Jonah Goldberg has posted a response to my review of Liberal Fascism.
I'll have a great deal more in the morning, but I'd like to point out initially that, while expending a great deal of time excoriating and dismissing the review, he utterly neglects to address its central point -- the one raised in the review's subhed, to wit:
- In his new book, Goldberg has decided to dream up fascists on the left rather than acknowledge the fact that the real American fascists have been lurking in the right's closet for lo these many years.
As the review states in its culminative paragraphs:
- What goes missing from Goldberg's account of fascism is that, while he describes nearly every kind of liberal enterprise or ideology as representing American fascism, he wipes from the pages of history the fact that there have been fascists operating within the nation's culture for the better part of the past century. Robert O. Paxton, in his book The Anatomy of Fascism, identifies the Ku Klux Klan as the first genuine fascist organization, a suggestion that Goldberg airily dismisses with the dumb explanation that the Klan of the 1920s disliked Mussolini and his adherents because they were Italian (somewhat true for a time but irrelevant in terms of their ideological affinities, which were substantial enough that by the 1930s, historians have noted, there were frequent operative associations between Klan leaders and European fascists). [More here on that.]
Beyond the Klan, completely missing from the pages of Goldberg's book is any mention of the Silver Shirts, the American Nazi Party, the Posse Comitatus, the Aryan Nations, or the National Alliance -- all of them openly fascist organizations, many of them involved in some of the nation's most horrific historical events. (The Oklahoma City bombing, for instance, was the product of a blueprint drawn up by the National Alliance's William Pierce.) Goldberg sees fit to declare people like Wilson, FDR, LBJ, and Hillary Clinton "American fascists," but he makes no mention of William Dudley Pelley, Gerald L.K. Smith, George Lincoln Rockwell, William Potter Gale, Richard Butler, or David Duke -- all of them bona fide fascists: the real thing.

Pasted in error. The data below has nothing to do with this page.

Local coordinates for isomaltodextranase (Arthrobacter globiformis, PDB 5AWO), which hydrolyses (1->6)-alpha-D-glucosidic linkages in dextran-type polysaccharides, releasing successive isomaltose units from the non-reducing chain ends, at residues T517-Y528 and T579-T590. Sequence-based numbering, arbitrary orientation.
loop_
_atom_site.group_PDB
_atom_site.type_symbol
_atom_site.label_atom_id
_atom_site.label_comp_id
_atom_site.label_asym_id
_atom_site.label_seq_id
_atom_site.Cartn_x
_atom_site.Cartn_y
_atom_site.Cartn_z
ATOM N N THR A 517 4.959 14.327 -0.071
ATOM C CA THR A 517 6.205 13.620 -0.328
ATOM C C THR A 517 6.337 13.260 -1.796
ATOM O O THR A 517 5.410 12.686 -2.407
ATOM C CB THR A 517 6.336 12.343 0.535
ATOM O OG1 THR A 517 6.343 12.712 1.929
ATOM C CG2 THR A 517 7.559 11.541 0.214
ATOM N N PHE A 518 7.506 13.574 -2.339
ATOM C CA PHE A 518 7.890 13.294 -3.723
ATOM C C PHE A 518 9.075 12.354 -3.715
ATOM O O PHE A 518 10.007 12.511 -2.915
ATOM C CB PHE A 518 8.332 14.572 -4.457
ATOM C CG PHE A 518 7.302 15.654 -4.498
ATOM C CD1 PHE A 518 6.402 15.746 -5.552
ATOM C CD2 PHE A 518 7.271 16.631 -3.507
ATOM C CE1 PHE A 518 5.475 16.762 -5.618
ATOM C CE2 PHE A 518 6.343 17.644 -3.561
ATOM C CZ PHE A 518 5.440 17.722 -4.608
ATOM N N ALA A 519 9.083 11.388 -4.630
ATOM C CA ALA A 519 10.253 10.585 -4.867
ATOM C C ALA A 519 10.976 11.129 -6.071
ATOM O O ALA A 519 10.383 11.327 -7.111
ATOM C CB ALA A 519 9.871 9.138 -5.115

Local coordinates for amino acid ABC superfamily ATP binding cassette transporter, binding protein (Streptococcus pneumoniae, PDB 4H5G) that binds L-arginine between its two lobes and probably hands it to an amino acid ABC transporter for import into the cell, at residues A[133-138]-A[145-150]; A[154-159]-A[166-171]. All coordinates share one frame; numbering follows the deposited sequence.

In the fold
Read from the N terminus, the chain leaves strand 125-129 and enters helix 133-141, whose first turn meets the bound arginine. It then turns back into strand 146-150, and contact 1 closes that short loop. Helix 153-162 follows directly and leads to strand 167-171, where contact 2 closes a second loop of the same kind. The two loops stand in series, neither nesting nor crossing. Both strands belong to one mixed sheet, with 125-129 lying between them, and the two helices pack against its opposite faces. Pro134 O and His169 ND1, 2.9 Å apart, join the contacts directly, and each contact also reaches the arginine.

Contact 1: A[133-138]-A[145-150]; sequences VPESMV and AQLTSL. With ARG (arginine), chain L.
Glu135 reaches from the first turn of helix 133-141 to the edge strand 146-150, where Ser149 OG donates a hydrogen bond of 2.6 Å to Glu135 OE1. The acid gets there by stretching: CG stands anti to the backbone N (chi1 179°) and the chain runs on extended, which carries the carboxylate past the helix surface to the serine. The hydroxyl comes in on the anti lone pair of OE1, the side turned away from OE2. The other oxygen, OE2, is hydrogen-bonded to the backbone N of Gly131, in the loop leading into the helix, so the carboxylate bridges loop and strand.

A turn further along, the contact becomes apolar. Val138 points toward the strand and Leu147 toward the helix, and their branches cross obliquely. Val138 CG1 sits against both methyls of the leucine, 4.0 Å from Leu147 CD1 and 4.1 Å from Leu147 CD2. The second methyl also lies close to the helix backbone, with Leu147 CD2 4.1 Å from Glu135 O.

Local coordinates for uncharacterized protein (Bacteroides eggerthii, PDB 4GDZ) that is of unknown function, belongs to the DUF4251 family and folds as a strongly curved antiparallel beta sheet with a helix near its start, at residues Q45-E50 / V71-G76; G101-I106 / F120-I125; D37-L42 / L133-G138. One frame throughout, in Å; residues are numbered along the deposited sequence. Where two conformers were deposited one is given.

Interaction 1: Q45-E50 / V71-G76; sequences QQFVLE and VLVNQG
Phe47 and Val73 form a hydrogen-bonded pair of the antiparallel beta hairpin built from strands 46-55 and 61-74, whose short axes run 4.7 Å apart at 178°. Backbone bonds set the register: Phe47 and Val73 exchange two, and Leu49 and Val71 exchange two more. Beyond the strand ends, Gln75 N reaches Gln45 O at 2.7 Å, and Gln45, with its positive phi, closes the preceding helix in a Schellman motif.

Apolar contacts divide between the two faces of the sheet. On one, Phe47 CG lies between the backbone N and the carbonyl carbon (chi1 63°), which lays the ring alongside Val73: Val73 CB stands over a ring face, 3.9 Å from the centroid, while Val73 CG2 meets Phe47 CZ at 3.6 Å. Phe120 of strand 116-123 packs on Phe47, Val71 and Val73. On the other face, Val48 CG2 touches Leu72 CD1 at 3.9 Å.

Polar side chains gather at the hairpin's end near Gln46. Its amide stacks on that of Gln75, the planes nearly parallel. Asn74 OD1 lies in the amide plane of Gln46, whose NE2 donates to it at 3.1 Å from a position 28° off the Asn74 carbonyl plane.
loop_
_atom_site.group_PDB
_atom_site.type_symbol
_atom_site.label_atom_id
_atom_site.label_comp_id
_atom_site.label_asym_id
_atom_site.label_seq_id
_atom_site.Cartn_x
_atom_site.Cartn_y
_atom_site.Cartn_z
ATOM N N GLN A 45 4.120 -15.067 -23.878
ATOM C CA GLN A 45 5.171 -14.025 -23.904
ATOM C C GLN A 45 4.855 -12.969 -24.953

This is a telling omission, because the continuing existence of these groups makes clear what an absurd and nakedly self-serving thing Goldberg's alternate version of reality is. Why dream up fascists on the left when the reality is that real American fascists have been lurking in the right's closet for lo these many years? Well, maybe because it's a handy way of getting everyone to forget that fact.
Or, to put it more simply:
- Why talk about liberals as fascists when we have living, breathing fascists in our midst today -- fascists whose philosophies are about as diametrically opposed to those liberals as one can find?
Jonah devotes not a single sentence to addressing this point.
What is so aggravating about Jonah's book is that much of the debate and discussion focuses on words and ideas whose real-world meanings were different in the 1920s and '30s than they are today, largely because contexts have changed so much in the ensuing years. A large part of Goldberg's response involves this discussion, and I'll have a great deal more to say on this shortly.
But the point is this: If we're going to talk about fascism, we should be referring to what it means currently. And there are indeed contemporary fascists, both in America and Europe, who continue to operate and organize, and whose presence and activities continue to affect us both politically and culturally. And these people are decidedly right-wing in its current meaning. Moreover, they are adamantly, diametrically, even violently opposed to "liberalism" in its common current meaning.
There are, in fact, people whose work it is to monitor and expose the activities of these factions, and the general decay of the usefulness of the term fascism is a source of constant dismay to them (as it is to me). When people throw the word "fascist" about willy-nilly, it makes it that much more difficult to make the public aware of the societal dangers posed by the activities of real fascists.
And a book like Goldberg's -- which almost renders the word finally, irrevocably meaningless -- is the worst immanation of this trend yet, in no small part because its fundamental silliness undermines something very serious indeed.
(Incidentally, I predicted elsewhere that Jonah would fail to tackle the review's central thesis. I hate it when I'm right about these things.)